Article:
300 Years Of Handel’s ‘Water Music’, With A Splash Of Politics : Deceptive Cadence : NPR

A portrait of George Frideric Handel, presenting his Water Music to King George I.

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Getty/Bettmann Archive

So what do you do if you’re a recently crowned Head of State and you’re already facing opposition—even from within your own family? One answer is optics. Make a big, public splash; throw a lavish party with A-list musical entertainment. That’s just what happened in London – 300 years ago today.

In July, 1717, King George I of England was feeling heat from an opposing political faction gathering around his son, the Prince of Wales. The King must have thought: “How can I turn the spotlight back on me?” What about a boating party along the Thames? With an orchestra!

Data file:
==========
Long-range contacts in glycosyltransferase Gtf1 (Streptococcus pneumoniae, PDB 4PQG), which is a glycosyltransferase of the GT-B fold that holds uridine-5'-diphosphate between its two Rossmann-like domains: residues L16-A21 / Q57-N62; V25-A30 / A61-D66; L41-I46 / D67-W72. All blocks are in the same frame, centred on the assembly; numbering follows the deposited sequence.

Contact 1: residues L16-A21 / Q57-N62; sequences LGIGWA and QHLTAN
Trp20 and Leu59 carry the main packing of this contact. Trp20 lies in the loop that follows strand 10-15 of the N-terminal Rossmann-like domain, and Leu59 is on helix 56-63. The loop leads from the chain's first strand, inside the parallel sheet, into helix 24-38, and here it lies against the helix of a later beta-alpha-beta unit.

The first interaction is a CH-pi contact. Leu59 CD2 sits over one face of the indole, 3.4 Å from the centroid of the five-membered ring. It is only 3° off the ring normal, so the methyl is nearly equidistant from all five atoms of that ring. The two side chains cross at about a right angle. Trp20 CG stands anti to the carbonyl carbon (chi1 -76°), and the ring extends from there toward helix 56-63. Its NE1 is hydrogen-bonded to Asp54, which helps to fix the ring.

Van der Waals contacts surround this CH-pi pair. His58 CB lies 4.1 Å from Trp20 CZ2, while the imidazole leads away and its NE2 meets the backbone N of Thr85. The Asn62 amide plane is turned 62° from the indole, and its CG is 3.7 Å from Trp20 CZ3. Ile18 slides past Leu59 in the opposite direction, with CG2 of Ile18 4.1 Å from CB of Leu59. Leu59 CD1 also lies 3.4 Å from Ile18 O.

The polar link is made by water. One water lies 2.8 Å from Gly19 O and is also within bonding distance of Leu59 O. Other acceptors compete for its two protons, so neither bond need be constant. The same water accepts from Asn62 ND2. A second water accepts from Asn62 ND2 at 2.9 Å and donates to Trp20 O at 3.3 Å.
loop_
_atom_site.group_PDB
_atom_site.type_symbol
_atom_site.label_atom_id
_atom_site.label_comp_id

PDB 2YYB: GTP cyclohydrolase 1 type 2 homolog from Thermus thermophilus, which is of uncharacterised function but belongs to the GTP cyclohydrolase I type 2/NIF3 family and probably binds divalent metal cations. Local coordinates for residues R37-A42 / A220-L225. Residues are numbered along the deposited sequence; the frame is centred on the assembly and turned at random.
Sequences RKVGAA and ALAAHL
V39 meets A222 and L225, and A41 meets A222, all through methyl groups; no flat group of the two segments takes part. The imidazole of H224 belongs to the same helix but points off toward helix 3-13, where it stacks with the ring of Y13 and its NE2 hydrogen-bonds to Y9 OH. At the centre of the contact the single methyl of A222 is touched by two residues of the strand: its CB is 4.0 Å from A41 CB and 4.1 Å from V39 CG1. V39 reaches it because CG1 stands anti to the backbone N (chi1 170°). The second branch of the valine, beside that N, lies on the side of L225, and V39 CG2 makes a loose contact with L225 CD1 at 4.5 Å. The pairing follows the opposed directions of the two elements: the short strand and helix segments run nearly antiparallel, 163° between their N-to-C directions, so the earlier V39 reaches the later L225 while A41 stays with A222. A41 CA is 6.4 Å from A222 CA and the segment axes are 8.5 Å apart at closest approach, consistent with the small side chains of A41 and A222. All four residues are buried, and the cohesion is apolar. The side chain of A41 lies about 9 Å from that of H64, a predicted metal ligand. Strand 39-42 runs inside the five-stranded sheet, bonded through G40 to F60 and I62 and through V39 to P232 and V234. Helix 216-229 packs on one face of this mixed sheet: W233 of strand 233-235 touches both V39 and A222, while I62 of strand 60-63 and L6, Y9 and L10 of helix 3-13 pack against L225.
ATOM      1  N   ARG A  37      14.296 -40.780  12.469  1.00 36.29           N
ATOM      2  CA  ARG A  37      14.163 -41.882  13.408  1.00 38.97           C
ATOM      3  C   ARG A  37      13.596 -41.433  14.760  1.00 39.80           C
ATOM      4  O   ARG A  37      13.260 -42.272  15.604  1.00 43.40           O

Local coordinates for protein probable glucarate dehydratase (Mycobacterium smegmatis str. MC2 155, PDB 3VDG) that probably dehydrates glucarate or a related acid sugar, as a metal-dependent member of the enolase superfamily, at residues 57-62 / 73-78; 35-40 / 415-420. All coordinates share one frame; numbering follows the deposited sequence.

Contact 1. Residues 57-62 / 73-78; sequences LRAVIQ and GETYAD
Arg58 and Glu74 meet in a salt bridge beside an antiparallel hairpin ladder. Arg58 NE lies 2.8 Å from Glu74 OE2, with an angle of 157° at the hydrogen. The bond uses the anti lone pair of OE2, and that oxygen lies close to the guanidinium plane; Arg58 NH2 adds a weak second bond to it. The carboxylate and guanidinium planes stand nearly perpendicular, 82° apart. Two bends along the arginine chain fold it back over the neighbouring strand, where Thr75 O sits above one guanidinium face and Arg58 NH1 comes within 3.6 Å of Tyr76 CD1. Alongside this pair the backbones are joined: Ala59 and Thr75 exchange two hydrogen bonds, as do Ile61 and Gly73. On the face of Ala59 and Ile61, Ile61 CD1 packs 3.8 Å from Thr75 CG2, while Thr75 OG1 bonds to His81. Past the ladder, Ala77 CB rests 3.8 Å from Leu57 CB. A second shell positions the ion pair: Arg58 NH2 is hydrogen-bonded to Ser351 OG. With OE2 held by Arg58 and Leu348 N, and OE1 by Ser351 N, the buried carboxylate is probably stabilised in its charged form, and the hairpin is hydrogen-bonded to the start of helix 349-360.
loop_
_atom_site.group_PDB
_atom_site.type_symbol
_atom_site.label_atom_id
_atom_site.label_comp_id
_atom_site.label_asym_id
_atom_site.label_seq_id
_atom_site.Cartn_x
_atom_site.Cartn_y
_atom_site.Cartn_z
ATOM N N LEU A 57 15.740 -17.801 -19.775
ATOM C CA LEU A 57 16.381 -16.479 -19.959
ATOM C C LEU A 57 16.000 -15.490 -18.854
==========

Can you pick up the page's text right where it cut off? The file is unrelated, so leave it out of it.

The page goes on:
The King’s boating blowout gave birth to a smash hit – Water Music, composed by George Frideric Handel for his majesty’s royal ride up the Thames.

“This was a new thing,” says conductor Nicholas McGegan, “to have quite such elegant and organized music in a barge towing behind the royal one, where the King sat with his two mistresses and watched the world go by.”

McGegan is marking the 300th anniversary of Water Music by conducting the piece at a dry dock in Hull, England later this week. The political intrigue behind the music is no surprise.

“The tradition in the Georgian household was to hate your children,” McGegan notes. “And that happened over generation over generation. So it was a big publicity deal for [King George] and another way of making his son look bad.”

The King got the publicity he wanted. Two days later, a London newspaper crowed:


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